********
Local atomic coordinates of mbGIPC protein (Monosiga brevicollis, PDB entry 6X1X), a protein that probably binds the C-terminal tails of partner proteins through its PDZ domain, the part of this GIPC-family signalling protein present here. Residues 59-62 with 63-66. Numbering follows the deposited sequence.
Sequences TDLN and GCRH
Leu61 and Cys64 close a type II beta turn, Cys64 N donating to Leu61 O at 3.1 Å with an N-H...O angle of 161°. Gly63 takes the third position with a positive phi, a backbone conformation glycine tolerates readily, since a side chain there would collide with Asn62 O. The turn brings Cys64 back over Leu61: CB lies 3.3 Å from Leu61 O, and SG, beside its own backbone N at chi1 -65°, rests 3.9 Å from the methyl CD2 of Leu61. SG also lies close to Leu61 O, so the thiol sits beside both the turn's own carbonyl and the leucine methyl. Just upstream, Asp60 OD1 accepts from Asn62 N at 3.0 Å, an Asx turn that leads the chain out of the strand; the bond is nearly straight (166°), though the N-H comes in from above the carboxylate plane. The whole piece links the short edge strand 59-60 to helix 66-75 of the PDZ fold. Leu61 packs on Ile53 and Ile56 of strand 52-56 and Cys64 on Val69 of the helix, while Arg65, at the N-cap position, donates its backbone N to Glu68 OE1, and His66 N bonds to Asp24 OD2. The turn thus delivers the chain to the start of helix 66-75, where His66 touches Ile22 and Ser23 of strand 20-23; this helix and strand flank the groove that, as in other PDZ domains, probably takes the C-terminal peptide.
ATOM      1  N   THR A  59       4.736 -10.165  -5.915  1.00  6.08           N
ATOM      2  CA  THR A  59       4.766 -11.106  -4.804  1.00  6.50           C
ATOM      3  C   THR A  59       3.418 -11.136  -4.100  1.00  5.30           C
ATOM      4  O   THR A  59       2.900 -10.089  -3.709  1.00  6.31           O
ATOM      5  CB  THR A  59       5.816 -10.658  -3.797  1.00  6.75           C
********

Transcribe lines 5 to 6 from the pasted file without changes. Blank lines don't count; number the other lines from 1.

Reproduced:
ATOM      2  CA  THR A  59       4.766 -11.106  -4.804  1.00  6.50           C
ATOM      3  C   THR A  59       3.418 -11.136  -4.100  1.00  5.30           C